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HomeE.U.Small town, big worry – Germans disapprove of building a weapons factory

Small town, big worry – Germans disapprove of building a weapons factory

Rheinmetall has abandoned the idea of building a munitions factory in the German town of Großenhain because of a protest by local residents, according to the NYT.

Their resistance reflects the anxiety the Germans have about country’s desire to arm Ukraine.

When officials in the government of Saxony, formerly part of the German Democratic Republic (GDR), found out that Rheinmetall, Germany’s leading arms manufacturer, was considering building a new weapons factory in the region, they saw an opportunity for economic growth.

Officials hoped that the opening of a new plant would create hundreds of jobs and get a generous piece of federal funding allocated to restore Germany’s Armed Forces.

However, some residents of Großenhain, the town of 20,000 people chosen to build the plant, decided otherwise.

16 of the 22 city council members wrote to Chancellor Olaf Scholz urging him to block the project. The local wing of the far-right political party Alternative for Germany (AfD) held a rally in June at which speakers strongly protested the arms sale to Ukraine.

We reject further military-economic exploitation after years of military exploitation. We do not want to participate indirectly in wars around the world.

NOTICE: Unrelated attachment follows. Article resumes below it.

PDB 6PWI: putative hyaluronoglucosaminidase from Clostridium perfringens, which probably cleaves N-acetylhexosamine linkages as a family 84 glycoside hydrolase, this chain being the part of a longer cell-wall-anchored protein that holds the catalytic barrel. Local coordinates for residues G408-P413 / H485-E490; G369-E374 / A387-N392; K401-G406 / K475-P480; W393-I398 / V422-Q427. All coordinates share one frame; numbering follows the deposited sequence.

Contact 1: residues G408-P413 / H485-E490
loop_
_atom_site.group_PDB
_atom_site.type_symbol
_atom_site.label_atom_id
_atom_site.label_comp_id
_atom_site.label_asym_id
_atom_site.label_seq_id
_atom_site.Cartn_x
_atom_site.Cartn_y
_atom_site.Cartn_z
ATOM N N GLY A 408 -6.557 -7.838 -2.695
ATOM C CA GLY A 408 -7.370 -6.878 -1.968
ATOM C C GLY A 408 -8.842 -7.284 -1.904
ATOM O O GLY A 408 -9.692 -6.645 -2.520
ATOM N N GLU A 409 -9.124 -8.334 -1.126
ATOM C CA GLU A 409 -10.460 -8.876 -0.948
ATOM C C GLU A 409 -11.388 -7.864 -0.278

Sebastian Fischer, a member of the Saxony state legislature, held a meeting with constituents to discuss concerns about the plant’s construction.

“A lot of people born in the ’80s, ’70s or ’60s say, ‘We don’t want any more guns. We don’t want an army anymore. We don’t need that anymore. We want to live in peace with Russia.’ It’s very difficult to explain to people why we have to defend Ukraine.”

The resistance in Großenhain began almost immediately after CEO Armin Papperger stated in an interview in January that he was holding talks with the federal government to build an ammunition plant in Saxony to help meet the surge in demand caused by the military efforts of Ukraine.

As a result, executives at Rheinmetall decided to invest in expanding an existing facility in southern Germany instead of building a new one. According to Papperger, the decision was dictated by economic considerations, since the new facility would only be commercially viable if a major new contract or substantial financial support from the government was secured.

Jens Lehmann, Saxony’s representative in the German parliament, regretted the decision.

Given the Zeitenwende, the government is now determined to develop the security and defence industries. It would be a pity if this ambition did not affect the eastern part of Germany.


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